In the modern age of everything being automated, it’s hard to find anything to do that is completely manual, demands your full attention and gives you a great sense of satisfaction. Enter the world of Fly Tying.
I remember when I was about 10 years old I walked into a book store in Kelowna. I can’t remember which one, but I do remember what I saw. It was a beginner’s fly tying kit. I didn’t buy that kit, but I always think back wondering what kind of tier I would be today if I had started back then. 5 years ago when I moved to the interior, I really wanted to get back into fly fishing, and remembered that kit. I found myself really wanting to get into tying as well. The local shop has a master tier, who luckily for me gives lessons.
I took 3 lessons two years ago and was hooked…pun intended.
Fly tying, like any new endeavor requires a basic knowledge, patience and practice. After that, the skill level will increase. My flies now compared to those first lessons are not even comparable. There are some that are easy to tie, and some that are quite difficult. I am currently going through a learning curve with small dry flies. It is a work in progress, but with patience and practice, I’ll get there. For example, the guy who taught me those lessons saw some of my chironomids, nymphs, and buggers. He said my flies in that time period have improved 500%. Having said that, we were doing a fly tying night with the club and the theme was small dry flies. I asked him how one of mine were, just to see if I was on the right track. It was a humbling moment when he critiqued by saying, “There is too much hackle, the taper is all wrong, and the wings are off”. I know he was serious in his critique, but humorous in his delivery.
So, why do we want to tie our own flies? Really you don’t have to. You are free to go down to your local shop or box store (local shop is preferred) and stock up on the flies that the shop owner has meticulously tied for $2.50+ each. They will, and do work just fine, so why bother with your own?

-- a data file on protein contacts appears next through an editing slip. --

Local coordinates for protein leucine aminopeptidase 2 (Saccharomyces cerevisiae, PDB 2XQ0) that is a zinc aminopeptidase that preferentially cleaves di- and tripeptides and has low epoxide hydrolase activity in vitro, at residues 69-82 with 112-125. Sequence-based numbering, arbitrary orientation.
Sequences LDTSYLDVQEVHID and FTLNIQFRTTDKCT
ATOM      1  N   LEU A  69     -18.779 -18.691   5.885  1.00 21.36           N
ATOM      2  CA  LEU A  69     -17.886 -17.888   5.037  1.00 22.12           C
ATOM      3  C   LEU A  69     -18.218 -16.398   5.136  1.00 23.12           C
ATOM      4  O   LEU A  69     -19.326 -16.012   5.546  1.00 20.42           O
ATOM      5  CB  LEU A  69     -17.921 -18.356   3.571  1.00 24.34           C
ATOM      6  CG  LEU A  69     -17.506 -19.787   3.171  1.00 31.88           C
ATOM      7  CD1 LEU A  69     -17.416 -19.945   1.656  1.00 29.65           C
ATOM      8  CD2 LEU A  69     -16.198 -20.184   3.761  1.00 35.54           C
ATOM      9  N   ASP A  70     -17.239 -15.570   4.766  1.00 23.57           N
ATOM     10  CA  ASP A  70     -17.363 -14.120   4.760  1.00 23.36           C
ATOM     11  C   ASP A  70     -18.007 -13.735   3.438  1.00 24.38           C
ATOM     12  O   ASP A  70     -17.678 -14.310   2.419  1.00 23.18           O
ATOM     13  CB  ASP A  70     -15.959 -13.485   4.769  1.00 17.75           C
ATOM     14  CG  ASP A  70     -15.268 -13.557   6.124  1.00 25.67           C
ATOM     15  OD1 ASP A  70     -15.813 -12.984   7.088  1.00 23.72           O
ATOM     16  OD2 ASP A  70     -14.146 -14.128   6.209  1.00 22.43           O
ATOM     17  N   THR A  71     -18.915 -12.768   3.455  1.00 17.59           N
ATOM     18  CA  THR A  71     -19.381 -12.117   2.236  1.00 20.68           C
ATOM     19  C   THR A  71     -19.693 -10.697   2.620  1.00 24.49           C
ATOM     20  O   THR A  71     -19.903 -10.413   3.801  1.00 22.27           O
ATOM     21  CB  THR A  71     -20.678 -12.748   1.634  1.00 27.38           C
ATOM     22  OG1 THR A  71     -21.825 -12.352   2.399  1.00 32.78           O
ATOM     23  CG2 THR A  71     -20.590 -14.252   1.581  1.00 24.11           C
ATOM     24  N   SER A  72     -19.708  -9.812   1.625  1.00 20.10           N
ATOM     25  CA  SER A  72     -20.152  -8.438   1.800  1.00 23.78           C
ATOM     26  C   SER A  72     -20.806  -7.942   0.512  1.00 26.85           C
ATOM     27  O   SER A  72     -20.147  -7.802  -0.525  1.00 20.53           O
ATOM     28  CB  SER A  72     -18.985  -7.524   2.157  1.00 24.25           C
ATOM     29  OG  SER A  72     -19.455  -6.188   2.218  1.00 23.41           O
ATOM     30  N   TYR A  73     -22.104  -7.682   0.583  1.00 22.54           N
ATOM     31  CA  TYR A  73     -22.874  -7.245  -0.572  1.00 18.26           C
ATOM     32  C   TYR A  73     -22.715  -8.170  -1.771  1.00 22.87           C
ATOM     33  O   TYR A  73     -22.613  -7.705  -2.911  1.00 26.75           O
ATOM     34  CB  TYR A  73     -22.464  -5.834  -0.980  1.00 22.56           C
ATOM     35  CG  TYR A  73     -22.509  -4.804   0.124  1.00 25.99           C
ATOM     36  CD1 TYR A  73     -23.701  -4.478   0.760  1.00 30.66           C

Here is why I tie my own. There are a variety of reasons. When I do it I am focused on that task, not thinking of the daily stresses of life. I tie because I enjoy finding a certain bug in local waters and trying to imitate it. I tie because really there is no limit to what you can tie in terms style, colour, variation. I tie because I get a thrill out of feeling that tug on the end of my line from a fish biting the fly that I tied myself. It has become a little bit of an obsession.
Unlike my previous articles I intend this topic to be a selection of articles starting from the beginning and working our way up.
Let’s start with the basics. I would recommend you attend a lesson at your local shop, then buy yourself a beginner’s fly tying kit, like the one I did not buy when I was 10. Most good ones will come with a small but sufficient manual and amount of supplies. Some will come with a small amount of basic fly tying tools, however quite a few will not.
The basic tools you require are a vise, bobbin, scissors, whip finisher, some sort of tool for dubbing (there are a few kinds), hackle pliers and probably a bodkin.
The vise clamps and holds the fly while you work on it. There are a variety of vises available. I have been using a very basic vise since my first days of tying. It is all you need until you really get into it.
The bobbin is the tool which holds the spool of thread and allows the placement of thread onto the hook.
The scissors are self-explanatory. They cut the thread and excess materials from your fly.
The whip finisher can be a complicated beast. It is used to tie a knot in the thread when you are done tying the fly. It secures the thread and prevents the flies from coming apart. A whips finisher when used with some sort of glue (usually head cement) almost guarantees your fly will stay together, until a great day of fishing comes along of course. The complicated part of this tool comes when you try to use it for the first time. It turns and flips over itself. But again…with practice and patience, it too will come.
The dubbing tool allows you to apply the dubbing onto a fly, creating heads or bodies out of fur or feathers or other such materials.
The hackle pliers allow you to clamp onto the hackle (small feathers), and apply it to the hook. The pliers basically make it easier to hold onto the feather or other small material and wrap it around the hook.
I have used a bodkin for a variety of things when tying flies. It can pick out dubbing to make it look more realistic, it can apply head cement, small amounts of paint, or it can even clear out the excess glue that has made its way into the eye of the hook due to putting on a excessive amount…trust me it does happen.
I hope the next few articles bring a new level of joy into your fly fishing experience.
Tight Lines and Bent Rods.